In this work we describe a GPU implementation for an individual-based model for fish schooling. In this model each fish aligns its position and orientation with an appropriate average of its neighbors' positions and orientations. This carries a very high computational cost in the so-called nearest neighbors search. By leveraging the GPU processing power and the new programming model called CUDA we implement an efficient framework which permits to simulate the collective motion of high-density individual groups. In particular we ...
Alternating spatial patterns for coordinated group motion
2007-12, Swain, Daniel T., Ehrich Leonard, Naomi, Couzin, Iain D., Kao, Albert B., Sepulchre, Rodolphe J.
Motivated by recent observations of fish schools, we study coordinated group motion for individuals with oscillatory speed. Neighbors that have speed oscillations with common frequency, amplitude and average but different phases, move together in alternating spatial patterns, taking turns being towards the front, sides and back of the group. We propose a model and control laws to investigate the connections between these spatial dynamics, communication when sensing is range or direction limited, and convergence of coordinated group motions.
I-MuPPET : Interactive Multi-Pigeon Pose Estimation and Tracking
2022, Waldmann, Urs, Naik, Hemal, Máté, Nagy, Kano, Fumihiro, Couzin, Iain D., Deussen, Oliver, Goldlücke, Bastian
Most tracking data encompasses humans, the availability of annotated tracking data for animals is limited, especially for multiple objects. To overcome this obstacle, we present I-MuPPET, a system to estimate and track 2D keypoints of multiple pigeons at interactive speed. We train a Keypoint R-CNN on single pigeons in a fully supervised manner and infer keypoints and bounding boxes of multiple pigeons with that neural network. We use a state of the art tracker to track the individual pigeons in video sequences. I-MuPPET is tested quantitatively on single pigeon motion capture data, and we achieve comparable accuracy to state of the art 2D animal pose estimation methods in terms of Root Mean Square Error (RMSE). Additionally, we test I-MuPPET to estimate and track poses of multiple pigeons in video sequences with up to four pigeons and obtain stable and accurate results with up to 17 fps. To establish a baseline for future research, we perform a detailed quantitative tracking evaluation, which yields encouraging results.
Sensory networks and distributed cognition in animal groups
2014, Couzin, Iain D.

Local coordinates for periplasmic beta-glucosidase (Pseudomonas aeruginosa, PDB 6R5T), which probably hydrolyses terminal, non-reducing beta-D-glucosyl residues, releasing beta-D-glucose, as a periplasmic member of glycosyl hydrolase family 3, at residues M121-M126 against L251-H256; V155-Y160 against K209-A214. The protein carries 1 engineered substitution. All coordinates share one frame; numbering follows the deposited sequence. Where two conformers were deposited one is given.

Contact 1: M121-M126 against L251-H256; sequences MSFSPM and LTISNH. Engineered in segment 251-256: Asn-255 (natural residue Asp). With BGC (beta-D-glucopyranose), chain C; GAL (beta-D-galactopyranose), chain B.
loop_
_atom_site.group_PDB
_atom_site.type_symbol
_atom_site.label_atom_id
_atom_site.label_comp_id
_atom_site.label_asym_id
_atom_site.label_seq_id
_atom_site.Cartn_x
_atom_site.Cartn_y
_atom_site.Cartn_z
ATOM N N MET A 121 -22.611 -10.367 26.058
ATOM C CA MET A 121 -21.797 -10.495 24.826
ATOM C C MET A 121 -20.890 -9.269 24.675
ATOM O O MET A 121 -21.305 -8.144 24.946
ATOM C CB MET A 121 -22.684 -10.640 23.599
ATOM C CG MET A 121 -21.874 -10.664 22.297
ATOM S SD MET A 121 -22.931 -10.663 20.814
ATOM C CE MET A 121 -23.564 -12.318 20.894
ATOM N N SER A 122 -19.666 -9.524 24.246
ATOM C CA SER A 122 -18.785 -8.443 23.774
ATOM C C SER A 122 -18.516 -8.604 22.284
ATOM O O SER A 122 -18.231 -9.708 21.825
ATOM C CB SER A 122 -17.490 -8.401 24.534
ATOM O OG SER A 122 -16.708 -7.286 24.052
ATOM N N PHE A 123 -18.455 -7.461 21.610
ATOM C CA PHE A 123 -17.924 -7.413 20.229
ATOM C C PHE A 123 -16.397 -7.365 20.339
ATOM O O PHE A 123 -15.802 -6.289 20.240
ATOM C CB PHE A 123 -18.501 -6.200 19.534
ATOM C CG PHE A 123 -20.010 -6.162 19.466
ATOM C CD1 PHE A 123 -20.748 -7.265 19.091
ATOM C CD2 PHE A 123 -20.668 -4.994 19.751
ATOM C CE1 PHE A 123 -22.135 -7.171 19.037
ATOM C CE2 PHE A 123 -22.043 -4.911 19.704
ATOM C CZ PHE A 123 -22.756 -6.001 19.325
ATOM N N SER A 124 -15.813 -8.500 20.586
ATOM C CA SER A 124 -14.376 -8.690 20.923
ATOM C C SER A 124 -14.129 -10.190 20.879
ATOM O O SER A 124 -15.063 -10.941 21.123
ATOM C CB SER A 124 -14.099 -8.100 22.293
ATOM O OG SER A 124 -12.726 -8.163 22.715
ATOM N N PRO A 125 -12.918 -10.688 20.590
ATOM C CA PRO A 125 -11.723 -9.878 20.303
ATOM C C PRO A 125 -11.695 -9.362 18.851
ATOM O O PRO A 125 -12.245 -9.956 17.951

Understanding how social influence shapes biological processes is a central challenge in contemporary science, essential for achieving progress in a variety of fields ranging from the organization and evolution of coordinated collective action among cells, or animals, to the dynamics of information exchange in human societies. Using an integrated experimental and theoretical approach, I will address how, and why, animals coordinate behavior. In many schooling fish and flocking birds, decision-making by individuals is so integrated that it has been associated with the concept of a "collective mind". As each organism has relatively local sensing ability, coordinated animal groups have evolved collective strategies that allow individuals, through the dynamical properties of social transmission, to access higher-order capabilities at the group level. However we know very little about the relationship between individual and collective cognition. A major limitation is that it has not been possible to observe directly the pathways of communication, and social networks are typically based on proxies such as spatial proximity among organisms. I will demonstrate new imaging technology that allows us to reconstruct (automatically) the dynamic, time-varying networks that correspond to the visual cues employed by organisms when making movement decisions. Sensory networks are shown to provide a much more accurate representation of how social influence propagates in groups, and one that cannot be captured correctly by social networks based on spatial proximity (regardless of how they are parameterized). I investigate the coupling between spatial and information dynamics in groups and reveal that emergent problem solving is the predominant mechanism by which mobile groups sense, and respond to complex environmental gradients. This distributed sensing requires rudimentary cognition and is shown to be highly robust to noise. I will also demonstrate the critical role uninformed individuals (those who have no information about the feature upon which a collective decision is being made) play in fast, and effective, democratic consensus decision making in collectives.